MASK OF MURDER (Arne Mattsson, 1985) **Reviewed byBunuel1976Vote: 4/10

Certainly among Swedish director Mattsson's best-known work is the "Giallo" precursor MANNEQUIN IN RED (1958); with this in mind, the film under review can be seen as his contribution to the then-prevalent (albeit much-maligned) "Slasher" subgenre. While he should be commended for not following much of the established trappings (if anything, the teenagers who usually make up the victims' list barely feature here) and for managing to attract a serviceable cast (Rod Taylor, Valerie Perrine and Christopher Lee, who – as with the recently-viewed ALBINO {1976} – plays the ineffectual Police Chief), the results are still far from memorable and even downright inept at times.

The main problem with the script is that it tries too hard to lend psychological depth to the narrative when its outcome is fairly obvious and predictable from the start. Cop Taylor discovers wife Perrine is having an affair with his closest colleague at the same time as he is investigating a spate of throat-slashings. But since the murders, following the same modus operandi, resume soon after Taylor's execution of the serial killer and Taylor himself had been the last to handle the latter's 'kit' (razor and featureless mask – at one point, the latter is amusingly stated that it makes the wearer look like Yul Brynner; if anything, it actually reminded me of the assailant of THE TOWN THAT DREADED SUNDOWN {1976}!), there is little doubt as to the identity of the second murderer, given the lawman's state of mind!

This effectively dilutes the proceedings of both tension and interest, especially since our anti-hero goes on about his Police business regardless, i.e. probing locations and witnesses for possible clues to the killings he is himself clearly responsible for, and even adding further red herrings in the unconnected razor assault on a drug-dealing barber committed by a gangland collector! Alas, all the satirical socio- political points brilliantly made by Elio Petri via an exact same scenario in the Oscar-winning INVESTIGATION OF A CITIZEN ABOVE SUSPICION (1970) are completely bypassed here in favour of the lowest common denominator (read gratuitous softcore nudity). That said, we are still spoon-fed the protagonist's having the cloud of suspicion over himself: he happens to have a similar razor as the murder weapon and one of the people he questions actually says that the current perpetrator has a similar build as his?and, all the while, the bed-ridden Lee (having been shot by the first slasher before being machine-gunned by an already- unbalanced Taylor) contemplates whether the dead man's spirit could have found a new 'vessel' in order to continue his apparently motiveless killing spree (but which Taylor perversely suggests might be brought on by sexual inadequacy)!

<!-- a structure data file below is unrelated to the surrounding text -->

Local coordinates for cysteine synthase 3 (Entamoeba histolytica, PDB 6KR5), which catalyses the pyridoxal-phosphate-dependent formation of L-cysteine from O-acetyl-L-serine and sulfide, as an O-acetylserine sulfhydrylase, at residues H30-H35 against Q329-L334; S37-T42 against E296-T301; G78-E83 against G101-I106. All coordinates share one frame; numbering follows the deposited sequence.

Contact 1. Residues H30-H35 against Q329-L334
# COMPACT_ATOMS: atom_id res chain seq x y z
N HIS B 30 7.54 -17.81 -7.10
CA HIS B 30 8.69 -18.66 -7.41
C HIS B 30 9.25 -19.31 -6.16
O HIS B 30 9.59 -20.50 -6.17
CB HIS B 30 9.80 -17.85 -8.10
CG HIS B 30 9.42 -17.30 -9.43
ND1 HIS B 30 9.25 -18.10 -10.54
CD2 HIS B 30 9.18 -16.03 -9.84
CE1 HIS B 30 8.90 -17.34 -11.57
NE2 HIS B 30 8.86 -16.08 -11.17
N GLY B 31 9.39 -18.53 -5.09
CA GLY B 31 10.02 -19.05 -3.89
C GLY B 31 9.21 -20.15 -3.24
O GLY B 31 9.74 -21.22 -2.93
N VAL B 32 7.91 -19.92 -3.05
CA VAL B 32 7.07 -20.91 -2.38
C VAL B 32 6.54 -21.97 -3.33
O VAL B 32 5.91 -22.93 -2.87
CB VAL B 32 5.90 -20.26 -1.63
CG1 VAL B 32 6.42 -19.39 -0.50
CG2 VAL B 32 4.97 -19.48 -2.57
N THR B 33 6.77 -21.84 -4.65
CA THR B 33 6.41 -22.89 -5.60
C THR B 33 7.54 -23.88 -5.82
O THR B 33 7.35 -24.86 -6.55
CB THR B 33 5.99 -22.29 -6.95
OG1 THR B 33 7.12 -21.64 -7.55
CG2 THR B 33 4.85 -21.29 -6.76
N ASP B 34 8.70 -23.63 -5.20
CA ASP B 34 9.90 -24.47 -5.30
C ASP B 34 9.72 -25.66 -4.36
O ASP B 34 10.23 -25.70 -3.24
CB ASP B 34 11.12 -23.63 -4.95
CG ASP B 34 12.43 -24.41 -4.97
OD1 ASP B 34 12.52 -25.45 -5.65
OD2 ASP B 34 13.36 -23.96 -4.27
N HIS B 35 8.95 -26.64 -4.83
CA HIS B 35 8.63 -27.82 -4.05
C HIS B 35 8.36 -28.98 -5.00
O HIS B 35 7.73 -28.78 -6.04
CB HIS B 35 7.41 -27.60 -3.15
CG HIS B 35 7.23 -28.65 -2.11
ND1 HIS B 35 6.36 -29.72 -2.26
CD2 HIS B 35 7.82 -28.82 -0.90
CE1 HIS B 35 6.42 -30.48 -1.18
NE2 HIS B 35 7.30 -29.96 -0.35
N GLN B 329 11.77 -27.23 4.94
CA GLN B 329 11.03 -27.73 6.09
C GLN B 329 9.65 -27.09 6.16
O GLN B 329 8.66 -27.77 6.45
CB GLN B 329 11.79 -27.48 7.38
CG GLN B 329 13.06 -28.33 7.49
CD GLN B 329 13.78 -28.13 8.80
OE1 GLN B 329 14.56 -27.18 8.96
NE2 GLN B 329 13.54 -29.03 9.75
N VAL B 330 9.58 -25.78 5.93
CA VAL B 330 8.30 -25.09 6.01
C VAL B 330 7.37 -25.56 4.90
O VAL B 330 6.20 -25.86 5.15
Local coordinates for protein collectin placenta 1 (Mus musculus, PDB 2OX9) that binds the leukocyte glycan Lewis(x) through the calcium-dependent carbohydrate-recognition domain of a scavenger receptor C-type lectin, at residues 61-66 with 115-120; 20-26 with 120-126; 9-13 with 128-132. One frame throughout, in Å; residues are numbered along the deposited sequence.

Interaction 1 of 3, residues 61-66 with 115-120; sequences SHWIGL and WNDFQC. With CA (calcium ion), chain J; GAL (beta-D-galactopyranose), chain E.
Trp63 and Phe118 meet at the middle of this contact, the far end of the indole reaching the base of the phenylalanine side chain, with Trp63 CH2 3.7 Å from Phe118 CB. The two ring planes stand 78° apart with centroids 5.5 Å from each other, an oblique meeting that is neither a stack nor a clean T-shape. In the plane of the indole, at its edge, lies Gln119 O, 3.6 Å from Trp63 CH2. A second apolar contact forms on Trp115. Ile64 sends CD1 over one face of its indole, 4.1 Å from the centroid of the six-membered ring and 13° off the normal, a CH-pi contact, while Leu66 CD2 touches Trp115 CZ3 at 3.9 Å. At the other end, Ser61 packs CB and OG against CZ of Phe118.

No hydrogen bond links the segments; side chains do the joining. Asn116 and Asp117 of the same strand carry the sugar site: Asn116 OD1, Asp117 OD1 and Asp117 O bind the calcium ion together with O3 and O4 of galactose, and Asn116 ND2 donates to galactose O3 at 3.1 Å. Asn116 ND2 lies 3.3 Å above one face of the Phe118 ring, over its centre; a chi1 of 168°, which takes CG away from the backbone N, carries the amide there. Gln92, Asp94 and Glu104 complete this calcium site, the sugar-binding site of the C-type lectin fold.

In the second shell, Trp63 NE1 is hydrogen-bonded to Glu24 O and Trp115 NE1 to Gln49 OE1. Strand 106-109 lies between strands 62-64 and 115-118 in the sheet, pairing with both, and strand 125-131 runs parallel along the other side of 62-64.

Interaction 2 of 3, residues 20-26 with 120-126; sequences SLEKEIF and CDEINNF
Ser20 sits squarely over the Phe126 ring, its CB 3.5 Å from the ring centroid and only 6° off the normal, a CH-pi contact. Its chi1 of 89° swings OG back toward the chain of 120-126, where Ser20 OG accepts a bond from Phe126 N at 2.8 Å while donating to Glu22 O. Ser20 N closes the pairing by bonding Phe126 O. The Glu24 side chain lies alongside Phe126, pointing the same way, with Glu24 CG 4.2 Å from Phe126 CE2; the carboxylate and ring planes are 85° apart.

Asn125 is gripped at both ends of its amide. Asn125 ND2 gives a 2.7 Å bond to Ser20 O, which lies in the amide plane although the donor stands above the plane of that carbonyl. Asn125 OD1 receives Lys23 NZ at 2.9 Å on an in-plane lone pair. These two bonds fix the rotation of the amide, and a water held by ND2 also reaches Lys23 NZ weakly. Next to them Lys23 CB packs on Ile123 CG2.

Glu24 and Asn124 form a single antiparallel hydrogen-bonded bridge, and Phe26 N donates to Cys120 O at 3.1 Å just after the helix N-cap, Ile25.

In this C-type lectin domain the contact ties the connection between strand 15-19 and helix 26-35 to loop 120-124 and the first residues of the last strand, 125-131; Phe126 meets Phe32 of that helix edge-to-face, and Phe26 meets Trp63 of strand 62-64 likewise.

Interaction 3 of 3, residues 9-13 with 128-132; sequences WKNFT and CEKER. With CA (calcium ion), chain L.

The snowy backdrop (supposedly Canada but really Uppsala, Sweden – that is to say, Ingmar Bergman's birthplace!) is undeniably attractive and unusual for this type of fare; however, this is continuously undercut by the kitschy 1980s fashions and settings (including obligatory and awfully-scored disco-bar and strip-joint sequences) and some hilariously overstated moments (notably Taylor and Lee's reactions at, respectively, his wife's infidelity – captured from a distance via binoculars – and his friend's guilt – by the symbolic throat-slashing of "Playboy" centrefolds conveniently stashed in a drawer of his work-desk!).

The finale, then, emits a false air of cynicism by not only having Taylor frame his duplicitous pal for the murders (he foolishly re-enacts the slaying of a woman witnessed by her young son who, of course, exclaims "That's him!" upon seeing the masked assailant) but by the fact that he is allowed to get away with it (though assured by his superior that he is on to him)! For the record, Lee would re-unite with Mattsson on the director's subsequent effort, i.e. THE GIRL (1986), which also happens to be my next entry in the ongoing tribute I am paying to the recently-deceased Horror icon (incidentally, Rod Taylor also passed away earlier this year – so I got to watch MASK OF MURDER for his sake as well)